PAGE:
Social media is a breeding ground for ID thefts

by Darinia Khongwir    Aug 07, 2013

ID Theft

Social networking sites, while are a great place to connect with friends and other business interests, it is also a breeding ground for identity thefts. Studies have shown that identity thefts affect 12 million people a year around the world. It costs the US government $18 billion in 2012. It is indeed a gross violation of any person’s constitutional rights. Most times, victims do not recover the loss and the emotional grievance that accompanies it is usually beyond repair.

The causes for online theft and fraud are primarily due to lack of consumer knowledge regarding protecting their identity online; comfort with they use social networking sites and the implicit trust they place on the social platform providers.

Identity theft occurs when an imposter gains access to personally identifying information (PII) and uses it for personal gain and exploitation.

How identity theft may occur in social networking sites

The Identity Theft Resource Centre (ITRC) on its blog site writes that users divulge very a lot of personal information in order to use and fully benefit from social networking sites. They are at a high risk of identity theft. ITRC lists out ways you might put yourself at risk of identity theft:

·         Using low privacy or no privacy settings

·         Accepting invitations to connect from unfamiliar persons or contacts

·         Downloading free applications for use on your profile

·         Giving your password or other account details to people you know

·         Participating in quizzes which may require you to divulge a lot of personal information

·         Clicking on links that lead you to other websites, even if the link was sent to you by a friend or posted on your friend’s profile

·         Falling for email scams (phishing) that ask you to update your social networking profiles

·         Using no or out-of-date security software to prevent malicious software from being loaded onto your computer and stealing personal information

How to protect yourself

Use the least amount of information necessary to register for and use the site. Although this is not possible with all social networking sites, it is best to use a nickname or handle.

Create a strong password and change it often. Use a mix of upper and lower case letters, numbers, and characters that are not connected to your personal information (such as birthdates, addresses, last names, etc.).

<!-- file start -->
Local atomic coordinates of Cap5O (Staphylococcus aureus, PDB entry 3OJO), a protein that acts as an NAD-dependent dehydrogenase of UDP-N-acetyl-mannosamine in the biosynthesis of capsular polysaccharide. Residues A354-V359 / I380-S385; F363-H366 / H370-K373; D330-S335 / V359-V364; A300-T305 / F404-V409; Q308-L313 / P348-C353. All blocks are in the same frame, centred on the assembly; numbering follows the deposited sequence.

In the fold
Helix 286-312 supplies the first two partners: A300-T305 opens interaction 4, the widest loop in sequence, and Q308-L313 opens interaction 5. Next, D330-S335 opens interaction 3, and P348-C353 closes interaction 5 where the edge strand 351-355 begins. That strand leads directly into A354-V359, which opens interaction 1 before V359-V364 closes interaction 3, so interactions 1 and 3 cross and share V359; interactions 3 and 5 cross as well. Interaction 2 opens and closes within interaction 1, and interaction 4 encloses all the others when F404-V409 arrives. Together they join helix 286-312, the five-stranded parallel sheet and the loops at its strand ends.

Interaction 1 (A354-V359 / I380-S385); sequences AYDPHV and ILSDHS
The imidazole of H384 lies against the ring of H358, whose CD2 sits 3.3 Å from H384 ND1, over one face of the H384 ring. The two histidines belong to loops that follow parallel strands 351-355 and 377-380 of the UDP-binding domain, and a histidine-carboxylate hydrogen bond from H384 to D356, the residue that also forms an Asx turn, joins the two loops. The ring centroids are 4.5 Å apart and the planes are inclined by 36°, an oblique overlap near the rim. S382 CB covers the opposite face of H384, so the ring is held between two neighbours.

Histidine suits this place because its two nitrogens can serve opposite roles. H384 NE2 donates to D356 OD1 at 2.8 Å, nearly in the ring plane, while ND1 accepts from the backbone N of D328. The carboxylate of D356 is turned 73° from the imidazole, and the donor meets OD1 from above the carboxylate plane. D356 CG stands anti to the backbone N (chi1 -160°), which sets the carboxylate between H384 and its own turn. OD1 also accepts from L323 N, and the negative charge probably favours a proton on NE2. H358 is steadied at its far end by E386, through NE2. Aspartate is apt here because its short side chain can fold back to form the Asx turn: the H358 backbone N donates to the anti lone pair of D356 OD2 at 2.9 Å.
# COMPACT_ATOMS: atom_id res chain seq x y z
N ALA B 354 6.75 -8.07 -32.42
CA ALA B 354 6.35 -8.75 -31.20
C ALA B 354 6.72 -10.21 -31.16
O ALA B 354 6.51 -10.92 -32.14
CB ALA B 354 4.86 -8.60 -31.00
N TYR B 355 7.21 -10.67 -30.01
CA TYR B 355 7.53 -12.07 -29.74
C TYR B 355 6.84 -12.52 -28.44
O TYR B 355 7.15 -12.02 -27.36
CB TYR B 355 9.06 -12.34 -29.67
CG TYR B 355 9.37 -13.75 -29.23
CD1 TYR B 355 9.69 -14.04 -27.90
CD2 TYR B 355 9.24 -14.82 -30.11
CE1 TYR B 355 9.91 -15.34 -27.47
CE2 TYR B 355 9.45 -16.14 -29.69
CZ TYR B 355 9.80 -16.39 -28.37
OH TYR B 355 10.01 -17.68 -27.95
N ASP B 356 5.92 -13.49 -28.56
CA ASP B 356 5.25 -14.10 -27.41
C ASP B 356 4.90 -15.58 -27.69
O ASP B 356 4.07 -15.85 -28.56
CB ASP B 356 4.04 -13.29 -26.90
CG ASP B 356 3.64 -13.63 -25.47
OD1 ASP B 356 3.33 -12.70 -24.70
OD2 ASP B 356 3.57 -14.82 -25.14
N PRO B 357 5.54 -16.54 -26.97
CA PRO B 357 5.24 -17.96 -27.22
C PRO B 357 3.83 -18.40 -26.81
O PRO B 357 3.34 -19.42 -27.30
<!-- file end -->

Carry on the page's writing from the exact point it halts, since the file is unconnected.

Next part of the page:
Use the highest level privacy settings that the site allows. Do not accept default settings.

Be wise about what you post. Do not announce when you will be leaving town. Other things you should never post publicly: your address, phone number, driver’s license number, social security number (SSN) or student ID number. Only connect to people you already know and trust. Don’t put too much out there – even those you know could use your information in a way you didn’t intend.

Read privacy and security policies closely – know what you’re getting into. Some major social networking sites actually say they will use or sell information about you in order to display advertising or other information they believe might be useful to you.

Verify emails and links in emails you supposedly get from your social networking site. These are often designed to gain access to your user name, password, and ultimately your personal information.

Install a firewall, reputable anti-spam and anti-virus software to protect your information– and keep it updated!

Be certain of both the source and content of each file you download.  Don’t download an executable program just to “check it out.” If it’s malicious software, the first time you run it, you’re system is already infected. In other words, you need to be sure that you trust not only the person or file server that gave you the file, but also the contents of the file itself.

Beware of hidden file extensions. Windows by default hides the last name extension of a file, so that an innocuous-looking picture file, such as “susie.jpg,” might really be “susie.jpg.exe,” an executable Trojan or other malicious software. To avoid being tricked, unhide those pesky extensions, so you can see them.

 

Use common sense. When in doubt, don’t open it, download it, add it, or give information you may have doubts about sharing.